Don’t Drag us through the pop mud
When men leave pop bands, they go serious. When women leave pop bands, they release Crazy in Love
When former One Directioner Niall Horan released his debut solo single last week, he joined the ranks of the dull, real and authentic guys (Drags for short) dominating the charts who are pining to be taken seriously as real artists. On This Town, Horan sings about heartbreak in Mullingar and it sounds like was fuelled by a mug of milky, lukewarm tea and a plate of stale Rich Tea biscuits. Or, to put it simply, it sounds like it was written by Ed Sheeran, the ringleader of the Safe Brigade.
The song goes against everything that being in a globally successful boyband represents, not unlike Brian “with an i” McFadden’s statement song from 2004 Real to Me, where he ditches “showbiz dinners and the free champagne” (that’s Westlife, FYI) so he can “invite the family ‘round and drink some English tea” instead. Authenticity to Artane’s son means a scraggly beard and a parka jacket. Authenticity to Mullingar’s son is an acoustic guitar. When men leave pop bands, they go serious. When women leave pop bands, they release Crazy in Love. It’s unusual to call for more male representation in any industry but, to paraphrase Paula Cole, where have all the fun boys gone?
With boybands, the kind that stick to the 1990s formula of two good singers and three backing dancers, there’s an element of safety in numbers. Backstreet Boys, Westlife and 5ive all succeeded as a unit but individually, they didn’t stand a chance. For a brief moment in time, the only exceptions to this theory were N*Sync’s Justin Timberlake and Take That’s Robbie Williams.
Timberlake’s 2002 single Like I Love You is a testament to great pop music but his recent single, Can’t Stop the Feeling, is a soulless song from a movie about trolls and it feels like the man we once called Trousersnake is trolling us all. The two ex-boy-banders were on The Graham Norton Show together last week, and as Williams performed his latest single, the unfortunately titled Party like a Russian, and told stories about getting wanked off by fans, his brand of lad pop felt very dated. If Timberlake has gone too safe with his music, Williams has sprinted, jocks down, in the opposite direction.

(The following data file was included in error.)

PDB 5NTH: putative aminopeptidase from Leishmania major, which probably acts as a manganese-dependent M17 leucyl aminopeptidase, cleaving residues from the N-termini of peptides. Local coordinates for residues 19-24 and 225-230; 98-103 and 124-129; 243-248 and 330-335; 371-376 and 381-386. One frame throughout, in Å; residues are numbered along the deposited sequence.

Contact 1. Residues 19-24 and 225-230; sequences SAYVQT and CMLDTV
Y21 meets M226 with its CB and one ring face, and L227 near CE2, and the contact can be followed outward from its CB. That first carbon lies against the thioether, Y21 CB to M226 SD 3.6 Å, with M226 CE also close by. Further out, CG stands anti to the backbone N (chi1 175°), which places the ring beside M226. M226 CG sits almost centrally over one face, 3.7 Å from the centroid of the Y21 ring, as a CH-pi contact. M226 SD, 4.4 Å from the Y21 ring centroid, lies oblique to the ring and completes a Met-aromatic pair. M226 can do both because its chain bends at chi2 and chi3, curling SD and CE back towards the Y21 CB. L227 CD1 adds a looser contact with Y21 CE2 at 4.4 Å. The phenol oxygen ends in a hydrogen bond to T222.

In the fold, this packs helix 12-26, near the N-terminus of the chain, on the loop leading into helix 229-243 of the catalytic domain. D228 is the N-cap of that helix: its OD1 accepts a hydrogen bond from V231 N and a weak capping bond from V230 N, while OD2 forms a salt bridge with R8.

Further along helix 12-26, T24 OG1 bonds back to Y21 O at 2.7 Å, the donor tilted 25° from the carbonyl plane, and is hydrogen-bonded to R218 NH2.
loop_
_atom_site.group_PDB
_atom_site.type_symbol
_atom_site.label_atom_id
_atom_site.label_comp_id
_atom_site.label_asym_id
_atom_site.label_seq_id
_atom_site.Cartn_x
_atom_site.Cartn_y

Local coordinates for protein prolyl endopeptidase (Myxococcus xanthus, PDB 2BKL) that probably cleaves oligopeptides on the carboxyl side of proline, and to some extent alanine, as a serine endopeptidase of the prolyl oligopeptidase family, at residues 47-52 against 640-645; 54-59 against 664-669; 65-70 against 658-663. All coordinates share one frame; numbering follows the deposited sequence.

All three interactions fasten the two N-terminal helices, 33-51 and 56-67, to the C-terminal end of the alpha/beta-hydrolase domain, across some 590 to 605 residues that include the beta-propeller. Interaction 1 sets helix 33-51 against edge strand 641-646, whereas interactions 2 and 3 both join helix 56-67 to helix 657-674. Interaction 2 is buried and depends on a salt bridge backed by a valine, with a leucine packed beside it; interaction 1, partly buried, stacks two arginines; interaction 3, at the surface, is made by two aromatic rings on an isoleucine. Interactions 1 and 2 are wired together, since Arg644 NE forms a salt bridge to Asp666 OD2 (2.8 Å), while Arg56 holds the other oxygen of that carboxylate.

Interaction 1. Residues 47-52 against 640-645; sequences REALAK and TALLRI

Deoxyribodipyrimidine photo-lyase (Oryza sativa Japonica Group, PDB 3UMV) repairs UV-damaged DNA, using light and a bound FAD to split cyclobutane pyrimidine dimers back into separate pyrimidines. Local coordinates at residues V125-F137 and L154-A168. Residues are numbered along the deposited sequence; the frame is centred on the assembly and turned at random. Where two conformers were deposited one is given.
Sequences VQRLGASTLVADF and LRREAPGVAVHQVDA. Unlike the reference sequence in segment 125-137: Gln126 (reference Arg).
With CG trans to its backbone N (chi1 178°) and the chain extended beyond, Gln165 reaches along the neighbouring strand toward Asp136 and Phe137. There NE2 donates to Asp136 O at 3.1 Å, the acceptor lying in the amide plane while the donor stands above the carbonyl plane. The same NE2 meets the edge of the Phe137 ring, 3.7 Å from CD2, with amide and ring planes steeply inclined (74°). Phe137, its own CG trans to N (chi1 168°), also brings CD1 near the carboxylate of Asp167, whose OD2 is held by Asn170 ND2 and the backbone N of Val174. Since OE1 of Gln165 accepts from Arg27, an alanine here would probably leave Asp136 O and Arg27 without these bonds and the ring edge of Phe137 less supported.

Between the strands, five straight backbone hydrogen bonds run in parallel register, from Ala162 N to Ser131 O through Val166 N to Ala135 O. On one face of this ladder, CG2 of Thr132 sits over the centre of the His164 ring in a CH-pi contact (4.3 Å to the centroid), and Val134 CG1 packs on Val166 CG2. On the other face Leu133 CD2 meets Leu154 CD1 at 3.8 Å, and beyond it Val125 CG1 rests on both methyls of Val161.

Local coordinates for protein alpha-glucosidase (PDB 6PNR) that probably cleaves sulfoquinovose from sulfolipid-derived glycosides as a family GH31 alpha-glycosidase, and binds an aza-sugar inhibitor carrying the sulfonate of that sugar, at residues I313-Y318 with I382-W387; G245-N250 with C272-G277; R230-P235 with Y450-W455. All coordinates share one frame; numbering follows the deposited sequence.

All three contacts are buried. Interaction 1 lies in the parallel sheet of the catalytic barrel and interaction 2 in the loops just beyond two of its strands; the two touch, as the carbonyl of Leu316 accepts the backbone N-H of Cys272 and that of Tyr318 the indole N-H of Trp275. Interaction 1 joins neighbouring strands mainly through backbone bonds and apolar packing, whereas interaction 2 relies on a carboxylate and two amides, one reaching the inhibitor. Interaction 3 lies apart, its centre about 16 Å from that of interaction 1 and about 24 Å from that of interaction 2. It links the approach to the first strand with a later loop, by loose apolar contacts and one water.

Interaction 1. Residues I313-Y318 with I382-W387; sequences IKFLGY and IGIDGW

While most mainstream female acts today hold royal and even divine titles in the pop game – Beyoncé is Queen B; Britney Spears is the Princess of Pop; while Kylie Minogue is its Goddess – few men in recent years have been worthy enough to wear the crown that Michael Jackson moulded with his bare hands. Beyoncé, Rihanna and Taylor Swift are getting stronger by the minute, possibly feeding on the young to maintain and strengthen their prowess. But the conveyor belt of Horan, Sheeran, Shawn Mendes and Passenger are keeping it dull and low-key, using their pop careers as a stepping stone to become a watered-down Bon Iver. There are not enough secluded log cabins in the world for this lot.
So who will save us from the Drags? Problematic bae Justin Bieber was a hopeful contender with his reinvention last year, taking many people by surprise as they suddenly became Beliebers. But even with bangers such as Sorry and What Do You Mean?, he doesn’t seem to be having fun in his role. Like Zayn Malik, he makes being a superstar look like an underpaid, thankless chore.
One beacon of light in this age of male doom and gloom is the ever-joyful Bruno Mars. His new single 24k Magic, which he describes as an “invitation to the party”, is out this Friday and he might be the only one who can rescue us from this damp squalor.
Niall Horan: heartbroken in Mullingar the poor, dull lamb